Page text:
Holotype of Poecilichthys artesiae (Hay 1881): USNM 27434, collected from a small branch of Catawba Creek (Catalpa Creek), at Artesia, Lowndes County, Mississippi (Platania 1980).
Etymology/Derivation of Scientific Name
Etheostoma, from the Greek etheo, “to strain,” and stoma, mouth” (Pflieger 1997); artesiae reference to type locality. Species originally captured in an artesian well, hence its name (Hubbs et al. 1991). Piller et al. (2001) suggested use of the vernacular name “redspot darter” in reference to the brilliant red lateral spots of nuptial males.
Poecilichthys artesiae Hay 1881.
Etheostoma (Etheostoma) whipplei alabamae Gilbert and Swain in Gilbert, 1887
Maximum size: 80 mm SL (Boschung and Mayden 2004).
Life colors: Distinct red (in males) or yellow spots (in females) on side of body; vertical blotches on sides of body usually not prominent (Hubbs et al. 1991). Body coloration variable. Dorsum and side of body whitish to brown; 8 to 10 saddles, sometimes expanded ventrally to form vertical bars, especially posteriorly; dark humeral spot, dusky to dark suborbital bar, and 3 basicaudal spots. Adult males with numerous discrete red spots on the side. In high males, red spots coalesce to appear as if sides were painted with bright red enamel. Spinous and soft dorsal, caudal, and anal fins with blue or blue green margin and narrow white band separating it from red band; pelvic fins dusky blue; pectoral fins clear. Females less colorful; side with yellowish spots; spinous dorsal fin with thin red orange submarginal band; soft dorsal and caudal fins with brown bands; other fins clear (Boschung and Mayden 2004).
Counts: 2 anal fin spines (Hubbs et al. 1991);
Body shape: Moderately robust and somewhat compressed (Boschung and Mayden 2004). Body cross section oval; body depth contained in standard length less than five times. Head profile rounded, profile in front of eye less than 45 degrees; snout less conical, not extending beyond upper lip (Hubbs et al. 1991).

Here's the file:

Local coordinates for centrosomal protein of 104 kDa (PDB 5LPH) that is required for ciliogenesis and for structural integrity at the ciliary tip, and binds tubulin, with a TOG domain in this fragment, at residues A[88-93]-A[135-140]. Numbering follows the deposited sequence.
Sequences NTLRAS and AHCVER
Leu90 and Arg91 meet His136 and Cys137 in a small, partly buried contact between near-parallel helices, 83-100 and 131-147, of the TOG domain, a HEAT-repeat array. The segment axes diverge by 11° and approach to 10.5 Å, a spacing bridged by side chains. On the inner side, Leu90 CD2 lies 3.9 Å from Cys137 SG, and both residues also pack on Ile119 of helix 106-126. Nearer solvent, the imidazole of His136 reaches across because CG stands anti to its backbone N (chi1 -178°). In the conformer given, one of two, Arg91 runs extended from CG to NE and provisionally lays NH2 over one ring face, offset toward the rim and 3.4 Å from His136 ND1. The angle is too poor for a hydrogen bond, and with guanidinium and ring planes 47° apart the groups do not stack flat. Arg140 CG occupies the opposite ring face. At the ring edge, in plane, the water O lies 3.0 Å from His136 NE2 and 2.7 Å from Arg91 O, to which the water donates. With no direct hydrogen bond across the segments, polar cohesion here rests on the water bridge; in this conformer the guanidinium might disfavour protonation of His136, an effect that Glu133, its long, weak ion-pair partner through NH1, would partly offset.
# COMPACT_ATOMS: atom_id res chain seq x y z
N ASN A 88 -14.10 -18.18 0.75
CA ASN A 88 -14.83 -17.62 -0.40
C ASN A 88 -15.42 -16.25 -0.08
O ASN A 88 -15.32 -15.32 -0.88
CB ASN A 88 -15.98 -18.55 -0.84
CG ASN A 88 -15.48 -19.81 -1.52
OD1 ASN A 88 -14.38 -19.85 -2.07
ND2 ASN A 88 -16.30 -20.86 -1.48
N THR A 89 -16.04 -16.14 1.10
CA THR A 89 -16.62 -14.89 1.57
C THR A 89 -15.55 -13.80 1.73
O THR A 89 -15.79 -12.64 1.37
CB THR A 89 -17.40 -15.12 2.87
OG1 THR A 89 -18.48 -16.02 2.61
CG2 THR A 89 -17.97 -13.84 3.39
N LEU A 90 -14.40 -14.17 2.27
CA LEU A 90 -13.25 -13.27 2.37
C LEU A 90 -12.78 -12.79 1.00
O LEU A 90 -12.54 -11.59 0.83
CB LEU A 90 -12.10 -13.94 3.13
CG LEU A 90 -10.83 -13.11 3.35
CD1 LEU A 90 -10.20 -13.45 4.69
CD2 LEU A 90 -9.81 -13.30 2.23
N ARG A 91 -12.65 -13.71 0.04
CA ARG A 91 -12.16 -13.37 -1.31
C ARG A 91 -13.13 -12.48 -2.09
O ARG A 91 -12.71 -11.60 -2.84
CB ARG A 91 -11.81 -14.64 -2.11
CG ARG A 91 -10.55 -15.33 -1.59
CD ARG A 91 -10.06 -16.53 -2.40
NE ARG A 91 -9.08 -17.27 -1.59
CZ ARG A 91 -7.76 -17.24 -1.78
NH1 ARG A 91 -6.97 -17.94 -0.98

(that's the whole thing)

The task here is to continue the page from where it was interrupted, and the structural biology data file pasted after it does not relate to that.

Mouth position: Subterminal (Boschung and Mayden 2004).
External morphology: Gill membranes rather widely joined across isthmus, as black spot at upper margin of pectoral fins; lateral line straight; pectoral fin shorter than head, not reaching anus; scales on belly normal; preopercle smooth or weakly serrate (Hubbs et al.1991). Breeding tubercles on scales of belly, along anal fin base, and ventral part of caudal peduncle (Boschung and Mayden 2004).
Distribution (Native and Introduced)
U.S. distribution: Found in streams in the southeastern U.S. (Hubbs et al. 1991).
Texas distribution: Occurs in small creeks from the San Jacinto through the Sabine Basins (Hubbs et al.1991). Warren et al. (2000) listed the redspot darter as occurring in the following drainage units: Red River unit (from the mouth upstream to and including the Kiamichi River), Sabine Lake unit (including minor coastal drainages west to Galveston Bay).
Abundance/Conservation status (Federal, State, NGO)
Not listed as threatened or endangered by Texas Parks and Wildlife Department
(2006). Populations in southern United States are currently stable (Warren et al., 2000).
Macrohabitat: Headwaters, creeks and small rivers (Retzer et al. 1986); where especially common, may occur in moderate-sized rivers (Moore and Rigney 1952).
Mesohabitat: Found over substrates of hard mud silt, sand, gravel, or cobble in slow moderate or rather fast current and sometimes amid vegetation and detritus. Largest populations found in small, clear rocky streams (Retzer et al. 1986; Moore and Rigney 1952).
Spawning season: Late February to mid-May in western Alabama; males reaching spawning condition earlier in the season than females, usually by January or early February (Heins and Machado 1993). Based on anecdotal information, species is known to spawn in early spring; peaks in mid-March to mid-April in Oklahoma, and April in Kansas (Cross 1967; Miller and Robinson 1973; Carlander 1997).
Spawning location: NA
Reproductive strategy: NA